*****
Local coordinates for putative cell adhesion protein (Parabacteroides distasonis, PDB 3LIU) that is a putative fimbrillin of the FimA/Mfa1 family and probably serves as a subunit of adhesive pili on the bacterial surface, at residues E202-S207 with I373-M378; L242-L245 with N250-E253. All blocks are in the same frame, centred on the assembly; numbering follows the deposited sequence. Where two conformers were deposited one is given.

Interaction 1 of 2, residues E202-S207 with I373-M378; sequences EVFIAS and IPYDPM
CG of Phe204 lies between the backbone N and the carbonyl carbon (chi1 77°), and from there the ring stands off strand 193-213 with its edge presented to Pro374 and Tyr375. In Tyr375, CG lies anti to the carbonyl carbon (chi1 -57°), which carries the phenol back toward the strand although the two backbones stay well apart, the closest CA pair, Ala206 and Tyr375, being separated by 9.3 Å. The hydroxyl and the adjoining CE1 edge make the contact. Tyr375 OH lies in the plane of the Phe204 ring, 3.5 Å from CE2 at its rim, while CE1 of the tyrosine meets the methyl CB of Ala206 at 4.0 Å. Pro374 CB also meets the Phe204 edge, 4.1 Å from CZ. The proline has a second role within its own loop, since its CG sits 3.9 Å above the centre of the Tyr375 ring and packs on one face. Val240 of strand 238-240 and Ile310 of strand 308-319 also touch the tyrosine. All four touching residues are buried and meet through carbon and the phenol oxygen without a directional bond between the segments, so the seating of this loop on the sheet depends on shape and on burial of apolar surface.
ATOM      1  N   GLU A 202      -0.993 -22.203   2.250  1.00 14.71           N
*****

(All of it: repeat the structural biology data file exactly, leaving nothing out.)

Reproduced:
Local coordinates for putative cell adhesion protein (Parabacteroides distasonis, PDB 3LIU) that is a putative fimbrillin of the FimA/Mfa1 family and probably serves as a subunit of adhesive pili on the bacterial surface, at residues E202-S207 with I373-M378; L242-L245 with N250-E253. All blocks are in the same frame, centred on the assembly; numbering follows the deposited sequence. Where two conformers were deposited one is given.

Interaction 1 of 2, residues E202-S207 with I373-M378; sequences EVFIAS and IPYDPM
CG of Phe204 lies between the backbone N and the carbonyl carbon (chi1 77°), and from there the ring stands off strand 193-213 with its edge presented to Pro374 and Tyr375. In Tyr375, CG lies anti to the carbonyl carbon (chi1 -57°), which carries the phenol back toward the strand although the two backbones stay well apart, the closest CA pair, Ala206 and Tyr375, being separated by 9.3 Å. The hydroxyl and the adjoining CE1 edge make the contact. Tyr375 OH lies in the plane of the Phe204 ring, 3.5 Å from CE2 at its rim, while CE1 of the tyrosine meets the methyl CB of Ala206 at 4.0 Å. Pro374 CB also meets the Phe204 edge, 4.1 Å from CZ. The proline has a second role within its own loop, since its CG sits 3.9 Å above the centre of the Tyr375 ring and packs on one face. Val240 of strand 238-240 and Ile310 of strand 308-319 also touch the tyrosine. All four touching residues are buried and meet through carbon and the phenol oxygen without a directional bond between the segments, so the seating of this loop on the sheet depends on shape and on burial of apolar surface.
ATOM      1  N   GLU A 202      -0.993 -22.203   2.250  1.00 14.71           N